Shinjuku Gyoen (新宿御苑) in summer

Take a sharp right as you enter the turnstiles of Shinjuku Gate of Shinjuku Gyoen and follow the big loop along the western end of the park, you arrive at the traditional Japanese koi pond (Kami No Ike, Upper Pond). This western most located pond is one of the most picturesque in the park complete with arched stone foot bridge and rolling Japanese pines through years of deliberate stunting. Perched on the northern end to one side of pond is a shaded pavilion with the vantage point to pause and take in the idyllic scenery. Tokyo heat and humidity in the summer can be punishing and braving the bench out in the open would be ill-advised.  Walking over the footbridge, pond surface bristles and you notice the koi’s race towards you with their jaws wide open. These guys are smart (and some are alligator-proportions).

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Looking out from the pavilion, ever-present Docomo Tower looms tall over the Japanese Garden

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Shaded pavilion perched on the northern end to one side of the pond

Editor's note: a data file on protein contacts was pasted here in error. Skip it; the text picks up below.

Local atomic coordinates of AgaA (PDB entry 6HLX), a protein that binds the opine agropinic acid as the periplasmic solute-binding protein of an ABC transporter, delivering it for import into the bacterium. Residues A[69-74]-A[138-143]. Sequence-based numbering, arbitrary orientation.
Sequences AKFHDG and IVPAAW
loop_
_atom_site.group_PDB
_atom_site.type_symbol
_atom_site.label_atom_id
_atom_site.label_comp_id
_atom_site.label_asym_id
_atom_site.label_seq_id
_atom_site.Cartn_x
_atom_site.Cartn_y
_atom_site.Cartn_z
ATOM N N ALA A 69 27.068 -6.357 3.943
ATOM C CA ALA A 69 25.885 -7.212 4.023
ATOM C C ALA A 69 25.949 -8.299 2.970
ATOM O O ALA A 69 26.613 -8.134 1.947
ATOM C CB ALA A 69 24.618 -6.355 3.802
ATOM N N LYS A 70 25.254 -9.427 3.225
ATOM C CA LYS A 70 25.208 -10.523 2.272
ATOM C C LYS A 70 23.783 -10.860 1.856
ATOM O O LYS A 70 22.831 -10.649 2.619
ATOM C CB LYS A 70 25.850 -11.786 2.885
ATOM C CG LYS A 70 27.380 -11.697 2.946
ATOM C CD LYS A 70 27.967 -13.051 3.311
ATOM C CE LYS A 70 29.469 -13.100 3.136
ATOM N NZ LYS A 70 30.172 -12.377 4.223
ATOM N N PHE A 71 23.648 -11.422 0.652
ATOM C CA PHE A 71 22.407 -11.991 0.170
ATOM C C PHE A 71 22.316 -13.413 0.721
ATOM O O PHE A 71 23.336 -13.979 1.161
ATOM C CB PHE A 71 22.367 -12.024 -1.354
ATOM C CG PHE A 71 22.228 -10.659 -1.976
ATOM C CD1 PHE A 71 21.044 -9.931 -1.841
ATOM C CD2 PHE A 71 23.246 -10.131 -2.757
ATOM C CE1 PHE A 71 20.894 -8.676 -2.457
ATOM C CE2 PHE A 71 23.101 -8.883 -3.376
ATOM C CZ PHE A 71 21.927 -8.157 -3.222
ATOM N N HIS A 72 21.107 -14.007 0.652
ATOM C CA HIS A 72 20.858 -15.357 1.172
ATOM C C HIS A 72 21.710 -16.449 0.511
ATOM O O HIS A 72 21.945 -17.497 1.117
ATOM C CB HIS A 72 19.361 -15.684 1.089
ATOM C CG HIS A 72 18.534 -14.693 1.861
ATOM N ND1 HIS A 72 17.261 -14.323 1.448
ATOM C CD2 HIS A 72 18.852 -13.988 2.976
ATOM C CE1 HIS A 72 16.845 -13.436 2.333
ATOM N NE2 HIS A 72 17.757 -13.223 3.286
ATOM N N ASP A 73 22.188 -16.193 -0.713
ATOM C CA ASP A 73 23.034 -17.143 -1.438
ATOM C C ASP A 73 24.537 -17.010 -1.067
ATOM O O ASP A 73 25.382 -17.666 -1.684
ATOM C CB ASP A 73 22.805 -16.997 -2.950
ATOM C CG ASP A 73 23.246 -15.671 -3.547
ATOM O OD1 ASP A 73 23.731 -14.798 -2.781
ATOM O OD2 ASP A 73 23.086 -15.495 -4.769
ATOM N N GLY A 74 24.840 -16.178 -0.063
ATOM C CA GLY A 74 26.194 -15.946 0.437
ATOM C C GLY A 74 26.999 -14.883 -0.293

Another way to escape the heat and mosquitoes is to head straight into Rakuutei traditional tea house as you cross the bridge. This is the smaller of the two tea houses in the Japanese Garden and perhaps less atmospheric as it is encased by opaque Japanese sliding doors and windows. It does have the advantage of being less crowded.  Red bean paste Japanese sweet served with matcha is Y700 and comes with completely atmosphere killing, voucher dispensing ticket vending machine from which you buy the voucher and present to the kimono-clad matron to be served. Matcha is perfectly foamed and I nurse my mosquito bites nibbling at the red bean sweet.  Recharge here to brave the heat once more and walk towards Taiwanese Pavilion.

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Matcha at Rakuutei, foamed to perfection

The lawn in front of Taiwanese Pavilion is the perfect spot for a Japanese picnic (read bento and sake from the nearest combini). Shoutentei, the larger of the two tea house is near by to supply ice bars to cool you down. Taiwanese pavilion was presented by the Japanese residing in Taiwan to the crown price (later the Emperor Showa) for his imperial wedding ceremony and built in the Minnan (southern Taiwanese) architectural style. Taiwanese Pavilion marks the eastern end of Japanese section of the park and you can cross the bridge to enter the English section where the vast flat lawn opens up.

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View to the lawn in front of Taiwanese Pavilion from Shoutentei, larger of the two tea houses

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Vast and open, English section of the garden.  Bring mat and SPF 50, sun tanning is allowed

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